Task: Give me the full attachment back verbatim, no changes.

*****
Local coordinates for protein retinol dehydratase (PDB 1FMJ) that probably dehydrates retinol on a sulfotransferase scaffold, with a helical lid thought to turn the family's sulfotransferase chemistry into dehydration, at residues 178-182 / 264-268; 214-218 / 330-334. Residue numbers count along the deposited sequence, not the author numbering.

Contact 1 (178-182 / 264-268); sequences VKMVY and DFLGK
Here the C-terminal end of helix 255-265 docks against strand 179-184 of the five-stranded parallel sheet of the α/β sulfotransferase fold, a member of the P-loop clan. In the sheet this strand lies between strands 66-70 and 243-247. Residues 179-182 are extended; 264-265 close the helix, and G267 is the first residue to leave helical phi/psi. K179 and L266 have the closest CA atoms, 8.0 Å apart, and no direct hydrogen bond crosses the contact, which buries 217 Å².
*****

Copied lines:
Local coordinates for protein retinol dehydratase (PDB 1FMJ) that probably dehydrates retinol on a sulfotransferase scaffold, with a helical lid thought to turn the family's sulfotransferase chemistry into dehydration, at residues 178-182 / 264-268; 214-218 / 330-334. Residue numbers count along the deposited sequence, not the author numbering.

Contact 1 (178-182 / 264-268); sequences VKMVY and DFLGK
Here the C-terminal end of helix 255-265 docks against strand 179-184 of the five-stranded parallel sheet of the α/β sulfotransferase fold, a member of the P-loop clan. In the sheet this strand lies between strands 66-70 and 243-247. Residues 179-182 are extended; 264-265 close the helix, and G267 is the first residue to leave helical phi/psi. K179 and L266 have the closest CA atoms, 8.0 Å apart, and no direct hydrogen bond crosses the contact, which buries 217 Å².